Each year, Medicare spends billions of taxpayer dollars to help pay for long-term care hospitals (LTCHs), also commonly referred to as long-term acute care hospitals (LTACs). Doing so is incredibly wasteful, critics argue, especially when equal or better care can likely be achieved for far less by skilled nursing facilities (SNFs) and home health care agencies.
The rise and wastefulness of LTACs were recently highlighted in a study circulated by the National Bureau of Economic Research.
LTACs started out as a regulatory carveout for a few dozen speciality hospitals in the early 1980s. Since that time, however, LTACs have grown into an industry with more than 400 hospitals and annual Medicare spending that checked in at $5.4 billion in 2014, according to the study.
Before LTACs, patients with long-term care needs traditionally received services from SNFs or at home by home health agencies.
“LTACs didn’t originate because of a medical need,” Liran Einav, a professor of economics at Stanford University and one of the study’s authors, told Home Health Care News. “It was more because of financial and administrative reasons. It then grew into an industry because of the way that these guys were getting paid relative to regular hospitals.”
Theoretically, Medicare pays for LTACs because they offer specialized care for patients with demanding care needs that other settings simply can’t provide. That idea isn’t supported by clinical or observational evidence, though, Einav said, a point underscored by the fact LTACs are only found in half of America’s health care markets.
If LTACs were medically necessary, they would be found everywhere, he said.
“If LTACs were really so important, people would be demonstrating in the streets saying they want an LTAC in their county,” Einav said. “The fact that isn’t the case either means that people are completely unaware of the value or there’s a way to provide that value without [LTACs].”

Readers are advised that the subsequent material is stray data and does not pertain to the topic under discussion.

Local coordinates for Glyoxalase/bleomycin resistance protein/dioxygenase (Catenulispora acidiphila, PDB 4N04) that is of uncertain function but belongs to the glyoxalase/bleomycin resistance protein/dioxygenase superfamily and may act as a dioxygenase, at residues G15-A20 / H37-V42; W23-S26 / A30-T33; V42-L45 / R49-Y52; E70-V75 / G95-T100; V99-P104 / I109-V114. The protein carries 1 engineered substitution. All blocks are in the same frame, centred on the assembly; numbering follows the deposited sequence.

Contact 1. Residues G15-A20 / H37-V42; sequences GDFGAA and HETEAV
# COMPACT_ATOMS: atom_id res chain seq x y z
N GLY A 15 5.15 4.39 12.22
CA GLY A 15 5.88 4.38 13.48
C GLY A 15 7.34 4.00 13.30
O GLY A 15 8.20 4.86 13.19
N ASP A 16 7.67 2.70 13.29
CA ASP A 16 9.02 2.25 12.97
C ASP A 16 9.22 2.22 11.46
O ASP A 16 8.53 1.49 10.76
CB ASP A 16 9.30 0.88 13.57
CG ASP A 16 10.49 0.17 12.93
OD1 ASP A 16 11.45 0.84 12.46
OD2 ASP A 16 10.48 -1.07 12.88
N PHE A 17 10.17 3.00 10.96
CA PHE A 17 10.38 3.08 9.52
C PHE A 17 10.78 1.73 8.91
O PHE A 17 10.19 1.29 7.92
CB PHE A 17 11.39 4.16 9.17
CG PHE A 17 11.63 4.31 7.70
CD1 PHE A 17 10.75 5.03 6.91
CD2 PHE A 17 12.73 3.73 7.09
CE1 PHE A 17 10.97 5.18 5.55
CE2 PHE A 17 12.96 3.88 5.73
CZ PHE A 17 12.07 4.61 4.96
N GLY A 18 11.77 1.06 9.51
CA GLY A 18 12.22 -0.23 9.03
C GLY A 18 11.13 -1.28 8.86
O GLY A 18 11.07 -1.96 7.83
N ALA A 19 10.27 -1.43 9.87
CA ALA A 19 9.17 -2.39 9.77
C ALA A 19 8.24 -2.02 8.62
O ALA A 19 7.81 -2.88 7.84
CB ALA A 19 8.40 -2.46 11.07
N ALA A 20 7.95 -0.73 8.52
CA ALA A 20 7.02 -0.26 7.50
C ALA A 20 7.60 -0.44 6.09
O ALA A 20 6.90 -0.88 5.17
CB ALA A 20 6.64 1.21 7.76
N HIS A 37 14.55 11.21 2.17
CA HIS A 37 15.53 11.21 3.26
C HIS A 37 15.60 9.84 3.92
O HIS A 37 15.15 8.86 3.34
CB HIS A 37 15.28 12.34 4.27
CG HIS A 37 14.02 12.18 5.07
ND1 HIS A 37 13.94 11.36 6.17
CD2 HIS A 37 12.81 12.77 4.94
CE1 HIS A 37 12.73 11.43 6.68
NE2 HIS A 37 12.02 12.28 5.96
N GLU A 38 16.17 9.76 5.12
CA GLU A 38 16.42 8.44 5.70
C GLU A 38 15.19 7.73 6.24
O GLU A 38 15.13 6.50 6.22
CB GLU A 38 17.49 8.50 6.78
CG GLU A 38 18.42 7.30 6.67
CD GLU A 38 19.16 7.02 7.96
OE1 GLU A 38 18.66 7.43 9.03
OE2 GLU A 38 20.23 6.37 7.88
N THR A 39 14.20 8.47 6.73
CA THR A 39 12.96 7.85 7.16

Overall, Medicare could save roughly $4.6 billion a year — with no harm to patients — by not allowing for discharge to LTACs, the study determined.
In 2014, Medicare paid SNFs an average of about $450 per day and home health care providers an average of about $73 per day. LTCHs, in comparison, were reimbursed at an average of about $1,400 per day.
Federal spending on public health care programs is expected to grow to $2 trillion by 2026, according to the Congressional Budget Office.
“Because they get paid more, LTACs must be providing something uniquely useful that regular hospitals can’t provide,” Einav said. “I think we came to this project thinking, ‘Let’s see what the implied tradeoff between taxpayer dollars and Medicare dollars and some sort of improved health outcomes was.’ Somewhat to our surprise, we couldn’t find that.”
In general, skilled nursing facilities can provide a lot of the same services as LTACs. But, with the study’s findings in mind, there’s likely opportunity for sending patients directly to home health agencies as well.
About two-fifths of Medicare hospital patients are discharged to post-acute care settings, of which about 60% are sent to institutional settings and about 40% are sent to home health care services, according to MedPAC.
Post-discharge 90-day mortality rates are often lower in home health than in LTACs.
“If we look at post-acute care as some sort of vertical ladder, the most complex patients go to an LTAC, the less complex patients go to a SNF and maybe the least complex patients that are still maybe not fully independent rely on home health care,” Einav said. “But there’s a lot of overlap in the type of services.”
Additionally, if more patients were being sent to SNFs instead of LTACs, that would also probably cause more patients to trickle down to home health agencies.
Health systems are increasingly looking toward the home to provide hospital and post-acute care services. In fact, a separate study recently outlined the success of Mount Sinai’s emerging hospital-at-home program and its ability to provide cost-effective care for participants.
Views expressed in the NBER-circulated study do not necessarily reflect the views of the National Bureau of Economic Research.
Written by Robert Holly